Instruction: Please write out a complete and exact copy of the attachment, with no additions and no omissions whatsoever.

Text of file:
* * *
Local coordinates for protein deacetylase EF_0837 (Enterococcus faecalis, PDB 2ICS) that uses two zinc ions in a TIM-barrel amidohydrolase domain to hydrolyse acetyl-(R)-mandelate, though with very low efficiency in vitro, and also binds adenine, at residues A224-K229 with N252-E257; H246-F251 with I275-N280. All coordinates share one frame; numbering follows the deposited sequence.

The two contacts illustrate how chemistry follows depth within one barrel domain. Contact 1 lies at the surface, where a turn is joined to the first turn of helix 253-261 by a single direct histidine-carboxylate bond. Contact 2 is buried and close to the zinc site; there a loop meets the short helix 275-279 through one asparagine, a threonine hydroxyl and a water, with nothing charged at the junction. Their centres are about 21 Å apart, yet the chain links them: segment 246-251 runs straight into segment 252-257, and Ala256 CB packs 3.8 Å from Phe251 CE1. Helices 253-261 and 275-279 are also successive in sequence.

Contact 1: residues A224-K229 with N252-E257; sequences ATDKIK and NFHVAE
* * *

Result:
Local coordinates for protein deacetylase EF_0837 (Enterococcus faecalis, PDB 2ICS) that uses two zinc ions in a TIM-barrel amidohydrolase domain to hydrolyse acetyl-(R)-mandelate, though with very low efficiency in vitro, and also binds adenine, at residues A224-K229 with N252-E257; H246-F251 with I275-N280. All coordinates share one frame; numbering follows the deposited sequence.

The two contacts illustrate how chemistry follows depth within one barrel domain. Contact 1 lies at the surface, where a turn is joined to the first turn of helix 253-261 by a single direct histidine-carboxylate bond. Contact 2 is buried and close to the zinc site; there a loop meets the short helix 275-279 through one asparagine, a threonine hydroxyl and a water, with nothing charged at the junction. Their centres are about 21 Å apart, yet the chain links them: segment 246-251 runs straight into segment 252-257, and Ala256 CB packs 3.8 Å from Phe251 CE1. Helices 253-261 and 275-279 are also successive in sequence.

Contact 1: residues A224-K229 with N252-E257; sequences ATDKIK and NFHVAE